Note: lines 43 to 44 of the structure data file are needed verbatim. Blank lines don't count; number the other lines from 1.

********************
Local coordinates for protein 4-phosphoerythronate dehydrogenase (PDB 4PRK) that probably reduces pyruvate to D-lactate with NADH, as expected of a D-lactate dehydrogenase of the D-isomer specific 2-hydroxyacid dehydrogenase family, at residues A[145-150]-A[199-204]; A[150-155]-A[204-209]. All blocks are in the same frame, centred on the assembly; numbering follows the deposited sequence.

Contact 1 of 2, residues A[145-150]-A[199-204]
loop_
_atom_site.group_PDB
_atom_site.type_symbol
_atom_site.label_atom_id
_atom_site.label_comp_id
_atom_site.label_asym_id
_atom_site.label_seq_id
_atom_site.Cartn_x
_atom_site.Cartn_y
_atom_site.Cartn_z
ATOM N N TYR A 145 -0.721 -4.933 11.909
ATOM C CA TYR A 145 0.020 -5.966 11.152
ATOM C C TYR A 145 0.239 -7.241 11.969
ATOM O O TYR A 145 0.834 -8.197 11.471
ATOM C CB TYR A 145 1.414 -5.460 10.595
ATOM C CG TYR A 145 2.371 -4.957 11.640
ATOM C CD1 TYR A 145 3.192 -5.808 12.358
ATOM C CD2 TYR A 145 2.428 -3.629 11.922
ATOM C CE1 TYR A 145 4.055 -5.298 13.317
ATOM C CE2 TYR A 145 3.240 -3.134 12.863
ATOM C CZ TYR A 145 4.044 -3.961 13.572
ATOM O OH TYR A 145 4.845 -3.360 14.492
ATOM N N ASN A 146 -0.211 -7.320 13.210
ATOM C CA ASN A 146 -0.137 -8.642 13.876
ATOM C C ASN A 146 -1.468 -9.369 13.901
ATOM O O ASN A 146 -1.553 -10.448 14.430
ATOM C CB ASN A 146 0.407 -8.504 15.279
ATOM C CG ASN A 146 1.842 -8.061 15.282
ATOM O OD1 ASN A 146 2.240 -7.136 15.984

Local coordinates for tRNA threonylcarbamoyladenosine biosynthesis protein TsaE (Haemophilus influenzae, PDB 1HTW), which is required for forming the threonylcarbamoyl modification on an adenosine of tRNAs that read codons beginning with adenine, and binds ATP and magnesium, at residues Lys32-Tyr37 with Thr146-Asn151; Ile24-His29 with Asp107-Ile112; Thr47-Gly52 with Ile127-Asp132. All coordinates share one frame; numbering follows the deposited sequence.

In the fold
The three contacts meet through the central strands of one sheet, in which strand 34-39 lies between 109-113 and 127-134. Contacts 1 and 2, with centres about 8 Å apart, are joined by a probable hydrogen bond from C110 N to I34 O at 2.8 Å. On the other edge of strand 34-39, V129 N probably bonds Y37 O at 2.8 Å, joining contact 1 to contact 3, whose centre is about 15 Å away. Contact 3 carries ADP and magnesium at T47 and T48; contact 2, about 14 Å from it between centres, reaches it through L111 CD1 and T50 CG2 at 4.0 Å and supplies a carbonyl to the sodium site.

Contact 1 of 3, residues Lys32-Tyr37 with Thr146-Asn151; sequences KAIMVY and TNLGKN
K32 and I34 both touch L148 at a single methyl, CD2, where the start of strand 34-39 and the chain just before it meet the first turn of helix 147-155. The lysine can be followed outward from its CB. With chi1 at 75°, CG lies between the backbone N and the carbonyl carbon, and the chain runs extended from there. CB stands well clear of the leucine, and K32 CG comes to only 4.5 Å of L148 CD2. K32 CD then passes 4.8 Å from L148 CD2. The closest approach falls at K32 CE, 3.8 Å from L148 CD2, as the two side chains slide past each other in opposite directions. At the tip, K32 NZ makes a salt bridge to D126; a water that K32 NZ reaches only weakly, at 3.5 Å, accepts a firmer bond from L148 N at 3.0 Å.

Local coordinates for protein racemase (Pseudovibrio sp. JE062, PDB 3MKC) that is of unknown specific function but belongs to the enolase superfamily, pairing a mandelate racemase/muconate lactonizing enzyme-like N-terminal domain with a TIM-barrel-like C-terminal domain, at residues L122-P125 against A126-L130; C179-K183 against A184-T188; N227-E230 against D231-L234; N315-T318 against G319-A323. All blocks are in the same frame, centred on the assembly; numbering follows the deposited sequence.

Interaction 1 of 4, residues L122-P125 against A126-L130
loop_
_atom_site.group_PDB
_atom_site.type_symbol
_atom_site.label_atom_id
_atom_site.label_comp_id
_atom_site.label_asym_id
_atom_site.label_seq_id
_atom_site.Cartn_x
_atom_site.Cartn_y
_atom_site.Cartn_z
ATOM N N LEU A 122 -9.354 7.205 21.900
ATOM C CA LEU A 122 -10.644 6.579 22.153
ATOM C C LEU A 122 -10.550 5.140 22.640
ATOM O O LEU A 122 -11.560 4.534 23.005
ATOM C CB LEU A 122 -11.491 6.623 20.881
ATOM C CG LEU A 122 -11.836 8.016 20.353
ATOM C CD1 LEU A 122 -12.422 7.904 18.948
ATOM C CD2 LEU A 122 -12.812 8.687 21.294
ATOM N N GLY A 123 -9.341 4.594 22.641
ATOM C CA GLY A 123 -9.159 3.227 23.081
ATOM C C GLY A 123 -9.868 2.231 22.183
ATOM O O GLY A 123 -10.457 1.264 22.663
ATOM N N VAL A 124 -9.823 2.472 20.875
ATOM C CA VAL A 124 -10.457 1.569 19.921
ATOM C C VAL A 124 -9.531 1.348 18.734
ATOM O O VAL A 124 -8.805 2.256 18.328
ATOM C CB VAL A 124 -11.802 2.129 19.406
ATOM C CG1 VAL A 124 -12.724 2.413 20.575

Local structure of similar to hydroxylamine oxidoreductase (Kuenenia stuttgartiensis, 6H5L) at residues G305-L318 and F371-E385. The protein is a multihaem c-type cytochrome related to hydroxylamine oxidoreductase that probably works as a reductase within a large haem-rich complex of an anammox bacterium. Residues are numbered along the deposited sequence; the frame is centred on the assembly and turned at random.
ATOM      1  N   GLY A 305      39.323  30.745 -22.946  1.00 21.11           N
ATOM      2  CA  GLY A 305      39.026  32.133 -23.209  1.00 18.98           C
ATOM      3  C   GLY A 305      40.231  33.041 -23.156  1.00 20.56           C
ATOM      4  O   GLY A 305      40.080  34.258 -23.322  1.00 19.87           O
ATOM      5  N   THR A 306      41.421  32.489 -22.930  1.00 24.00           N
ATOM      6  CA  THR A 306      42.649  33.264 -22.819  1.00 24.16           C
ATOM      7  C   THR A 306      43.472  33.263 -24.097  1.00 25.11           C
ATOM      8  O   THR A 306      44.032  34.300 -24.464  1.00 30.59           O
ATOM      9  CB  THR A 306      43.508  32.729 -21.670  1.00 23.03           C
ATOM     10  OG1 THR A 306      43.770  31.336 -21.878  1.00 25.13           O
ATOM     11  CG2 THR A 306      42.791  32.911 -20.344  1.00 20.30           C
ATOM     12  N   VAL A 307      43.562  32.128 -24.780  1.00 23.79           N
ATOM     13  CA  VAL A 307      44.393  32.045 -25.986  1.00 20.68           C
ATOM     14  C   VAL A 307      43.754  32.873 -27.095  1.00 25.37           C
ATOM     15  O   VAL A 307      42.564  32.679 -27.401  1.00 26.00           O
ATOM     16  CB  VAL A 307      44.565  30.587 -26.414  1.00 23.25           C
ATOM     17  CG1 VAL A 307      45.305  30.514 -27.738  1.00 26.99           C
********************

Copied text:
_atom_site.label_comp_id
_atom_site.label_asym_id